What documents should you ask for before you leave your company?

  • Resignation certificate (退職証明書 or 離職票)
  • Withholding tax slip
  • Unemployment insurance certificate and pensions book (only for employees who have been enrolled in their company’s social insurance scheme)
  • Certificate of health insurance coverage loss
  • Reference letter

 

What are some things you need to return to your current company when you resign from your job in Japan?

Don’t forget to return the following things to your HR department:

  • Your company insurance card
  • Business card
  • Employee ID card
  • Employee pin badge
  • Company computer / laptop
  • Company phone
  • Documents related to your work

 

It’s also a good idea to check with your HR department if there are any other documents that they need from you.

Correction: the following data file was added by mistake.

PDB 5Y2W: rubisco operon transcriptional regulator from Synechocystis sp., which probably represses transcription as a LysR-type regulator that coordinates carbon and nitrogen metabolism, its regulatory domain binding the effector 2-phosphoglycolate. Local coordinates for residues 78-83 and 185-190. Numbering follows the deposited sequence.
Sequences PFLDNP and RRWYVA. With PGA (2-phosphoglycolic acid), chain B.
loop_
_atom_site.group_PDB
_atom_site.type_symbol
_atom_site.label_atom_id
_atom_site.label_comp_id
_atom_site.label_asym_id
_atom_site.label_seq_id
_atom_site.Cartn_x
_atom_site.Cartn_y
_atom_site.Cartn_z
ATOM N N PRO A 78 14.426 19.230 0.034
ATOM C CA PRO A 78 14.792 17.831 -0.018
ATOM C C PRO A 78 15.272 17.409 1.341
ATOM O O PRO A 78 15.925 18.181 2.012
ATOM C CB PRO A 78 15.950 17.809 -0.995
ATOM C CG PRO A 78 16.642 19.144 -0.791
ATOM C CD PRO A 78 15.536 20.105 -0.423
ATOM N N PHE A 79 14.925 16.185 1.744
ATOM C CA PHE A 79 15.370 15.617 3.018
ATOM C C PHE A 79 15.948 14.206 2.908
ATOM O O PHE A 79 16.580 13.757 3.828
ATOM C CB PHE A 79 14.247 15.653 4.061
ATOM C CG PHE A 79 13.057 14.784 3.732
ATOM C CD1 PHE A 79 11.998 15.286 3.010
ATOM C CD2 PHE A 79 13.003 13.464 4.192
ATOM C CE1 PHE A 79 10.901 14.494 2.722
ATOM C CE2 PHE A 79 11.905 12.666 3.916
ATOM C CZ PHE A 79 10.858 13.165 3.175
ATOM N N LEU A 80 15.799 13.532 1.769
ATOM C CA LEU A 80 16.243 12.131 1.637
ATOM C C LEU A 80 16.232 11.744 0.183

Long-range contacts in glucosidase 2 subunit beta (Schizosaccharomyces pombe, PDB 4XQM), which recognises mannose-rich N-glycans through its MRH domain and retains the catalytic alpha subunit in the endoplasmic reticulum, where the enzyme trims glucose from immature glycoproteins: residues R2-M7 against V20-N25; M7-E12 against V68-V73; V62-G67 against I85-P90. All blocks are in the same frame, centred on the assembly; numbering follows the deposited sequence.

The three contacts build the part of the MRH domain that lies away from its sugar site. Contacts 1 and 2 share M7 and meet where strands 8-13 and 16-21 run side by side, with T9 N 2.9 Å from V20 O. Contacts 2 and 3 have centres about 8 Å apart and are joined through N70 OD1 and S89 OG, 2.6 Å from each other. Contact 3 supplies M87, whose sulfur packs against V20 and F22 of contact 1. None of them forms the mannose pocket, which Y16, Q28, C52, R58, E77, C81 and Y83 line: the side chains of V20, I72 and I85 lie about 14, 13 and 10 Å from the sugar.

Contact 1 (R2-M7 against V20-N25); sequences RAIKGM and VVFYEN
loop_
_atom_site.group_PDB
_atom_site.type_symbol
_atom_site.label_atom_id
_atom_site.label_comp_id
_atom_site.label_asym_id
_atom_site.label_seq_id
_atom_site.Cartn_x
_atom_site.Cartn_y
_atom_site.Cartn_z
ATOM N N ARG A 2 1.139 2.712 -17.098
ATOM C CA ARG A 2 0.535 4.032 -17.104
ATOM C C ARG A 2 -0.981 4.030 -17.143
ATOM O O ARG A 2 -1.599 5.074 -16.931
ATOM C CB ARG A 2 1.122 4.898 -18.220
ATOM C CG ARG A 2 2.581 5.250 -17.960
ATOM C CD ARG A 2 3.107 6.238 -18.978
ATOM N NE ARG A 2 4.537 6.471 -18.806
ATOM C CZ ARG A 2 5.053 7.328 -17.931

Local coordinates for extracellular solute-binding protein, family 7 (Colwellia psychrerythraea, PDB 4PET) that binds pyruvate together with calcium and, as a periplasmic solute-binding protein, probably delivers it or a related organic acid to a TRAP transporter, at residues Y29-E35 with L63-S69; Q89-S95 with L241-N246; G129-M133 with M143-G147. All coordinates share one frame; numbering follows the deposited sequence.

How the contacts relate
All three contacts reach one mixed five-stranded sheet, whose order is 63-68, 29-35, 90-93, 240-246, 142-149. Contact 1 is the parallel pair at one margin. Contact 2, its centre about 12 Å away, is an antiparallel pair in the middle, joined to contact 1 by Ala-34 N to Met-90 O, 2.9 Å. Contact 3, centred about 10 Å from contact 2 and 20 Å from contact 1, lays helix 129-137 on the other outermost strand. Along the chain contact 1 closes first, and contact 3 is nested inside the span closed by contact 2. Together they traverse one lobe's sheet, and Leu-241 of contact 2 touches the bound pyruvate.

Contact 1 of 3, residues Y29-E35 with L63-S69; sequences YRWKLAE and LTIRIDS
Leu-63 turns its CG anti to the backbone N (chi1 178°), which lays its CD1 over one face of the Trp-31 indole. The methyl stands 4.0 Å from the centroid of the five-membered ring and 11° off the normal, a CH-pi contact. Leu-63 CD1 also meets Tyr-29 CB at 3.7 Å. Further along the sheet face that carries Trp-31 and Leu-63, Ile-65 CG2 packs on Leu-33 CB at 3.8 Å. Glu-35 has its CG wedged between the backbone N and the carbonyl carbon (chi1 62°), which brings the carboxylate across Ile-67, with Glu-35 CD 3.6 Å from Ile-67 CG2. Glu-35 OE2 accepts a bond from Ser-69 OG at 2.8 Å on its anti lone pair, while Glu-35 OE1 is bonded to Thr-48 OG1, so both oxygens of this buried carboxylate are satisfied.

Looking for a new job in Japan?

We hope that the above has helped you with some resignation tips for your job in Japan. It’s easy to get caught up in the excitement of a new job but don’t take your eye off the old one because the way you leave represents your professionalism. Once you’ve submitted your resignation letter and are ready to leave, you may want to check our top tips to help you prepare in the lead-up to that all-important first day.

If you are looking to resign but have yet to find a job in Japan, you may also check out our latest jobs page via the button or via the contact us form below. Computer Futures offers career support for a variety of jobs in Japan as well as candidate tips and career counselling. Contact us to find out more.